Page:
Despite its other imperfections, Windows 11 has initiated the most substantial revamp of its built-in app suite in many years. While apps like Calculator have only received superficial changes, various applications, including Sound Recorder, Media Player, Paint, and the Snipping Tool, have undergone thoughtful redesigns and received new features, often for the first time in over a decade.
One notable exception to this revitalization effort is WordPad, the built-in rich text editor that has been a staple of Windows since Windows 95. Although WordPad is more limited than Microsoft Word, it offers more versatility than Notepad, enabling users to save and read .rtf, .docx, .odt, and .txt files, albeit with occasional formatting issues when handling Word documents. Unfortunately, WordPad’s last substantial update occurred in Windows 7 when it adopted the ribbon interface introduced in Office 2007. In Windows 11, WordPad remains largely unchanged.
Microsoft’s deprecated features page for Windows indicates that WordPad will not receive a redesign to align with other Windows apps. The application is “no longer being updated,” and while it remains available for now, it is slated for removal in a future Windows release. Microsoft has not specified whether WordPad will be removed in an update to Windows 11 or in a subsequent major Windows version.
There are no indications that Microsoft intends to reintroduce another rich text editor for Windows. The support note announcing WordPad’s deprecation suggests using Word for rich text document editing or exploring alternative options like web-based tools such as Google Docs or open-source alternatives like LibreOffice. This reflects the widespread use of such alternatives and underscores why WordPad is deemed unnecessary.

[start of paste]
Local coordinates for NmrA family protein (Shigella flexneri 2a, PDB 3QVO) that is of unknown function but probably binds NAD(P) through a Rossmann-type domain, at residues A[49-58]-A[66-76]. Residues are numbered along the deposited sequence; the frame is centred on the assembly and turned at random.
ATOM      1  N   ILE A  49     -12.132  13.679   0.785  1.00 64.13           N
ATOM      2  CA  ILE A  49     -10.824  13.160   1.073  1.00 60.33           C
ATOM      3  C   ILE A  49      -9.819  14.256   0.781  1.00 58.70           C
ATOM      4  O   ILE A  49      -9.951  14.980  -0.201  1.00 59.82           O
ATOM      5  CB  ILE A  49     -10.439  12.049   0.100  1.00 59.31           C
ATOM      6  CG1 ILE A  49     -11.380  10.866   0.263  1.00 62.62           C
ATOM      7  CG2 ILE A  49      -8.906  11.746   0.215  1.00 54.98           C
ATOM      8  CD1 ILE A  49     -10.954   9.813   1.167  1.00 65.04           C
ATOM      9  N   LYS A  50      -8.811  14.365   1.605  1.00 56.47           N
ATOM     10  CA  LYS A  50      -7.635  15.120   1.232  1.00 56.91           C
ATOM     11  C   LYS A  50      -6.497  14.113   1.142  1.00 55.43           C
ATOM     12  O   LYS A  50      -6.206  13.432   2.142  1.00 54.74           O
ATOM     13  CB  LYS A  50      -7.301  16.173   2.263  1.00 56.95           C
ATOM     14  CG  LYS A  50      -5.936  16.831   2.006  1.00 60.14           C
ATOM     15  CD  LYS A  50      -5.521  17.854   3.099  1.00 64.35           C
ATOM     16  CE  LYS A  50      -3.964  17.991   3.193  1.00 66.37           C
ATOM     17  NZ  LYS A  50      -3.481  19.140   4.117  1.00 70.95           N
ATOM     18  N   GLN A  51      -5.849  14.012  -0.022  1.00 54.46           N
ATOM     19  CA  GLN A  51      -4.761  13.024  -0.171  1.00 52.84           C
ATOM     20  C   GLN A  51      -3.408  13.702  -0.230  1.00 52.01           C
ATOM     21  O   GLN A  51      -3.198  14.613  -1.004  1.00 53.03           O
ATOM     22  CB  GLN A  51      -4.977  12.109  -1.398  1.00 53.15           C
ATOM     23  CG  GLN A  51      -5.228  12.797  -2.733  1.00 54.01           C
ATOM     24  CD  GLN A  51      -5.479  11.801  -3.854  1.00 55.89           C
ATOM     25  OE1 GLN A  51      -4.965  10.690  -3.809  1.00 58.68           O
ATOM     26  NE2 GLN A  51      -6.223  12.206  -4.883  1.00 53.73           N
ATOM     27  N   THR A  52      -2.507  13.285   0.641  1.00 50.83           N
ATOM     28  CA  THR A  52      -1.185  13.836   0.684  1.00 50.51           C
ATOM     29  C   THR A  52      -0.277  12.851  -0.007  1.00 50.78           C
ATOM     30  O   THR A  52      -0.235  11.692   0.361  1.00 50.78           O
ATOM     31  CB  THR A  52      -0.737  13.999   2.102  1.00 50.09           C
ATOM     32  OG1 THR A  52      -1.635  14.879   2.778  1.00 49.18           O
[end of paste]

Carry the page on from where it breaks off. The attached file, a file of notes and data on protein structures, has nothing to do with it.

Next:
It is conceivable that Microsoft may enhance Notepad, an app that has received substantial attention in the Windows 11 era after years of neglect. Notepad has seen updates in the form of a new interface, font display options, and tab functionality. Alternatively, if users strongly object, Microsoft could reconsider its decision, as it did with MS Paint in the past. Despite initially marking it as deprecated during the Windows 10 era, Microsoft eventually backtracked and added new features to MS Paint.
However, it is unlikely that the removal of WordPad would generate the same level of public reaction as the deprecation of MS Paint. MS Paint has a longer history and has been used for creating complex artworks, while WordPad’s primary function has been for text editing. Unlike MS Paint, Microsoft’s official company accounts do not showcase documents created in WordPad.
The version of Windows that omits WordPad will mark the first time in Windows history that a rudimentary rich text editor is not included. Before the introduction of WordPad in Windows 95, every Windows release dating back to version 1.0 in 1985 included a predecessor called Windows Write, intended to bridge the gap between the plain-text Notepad and more feature-rich word processors.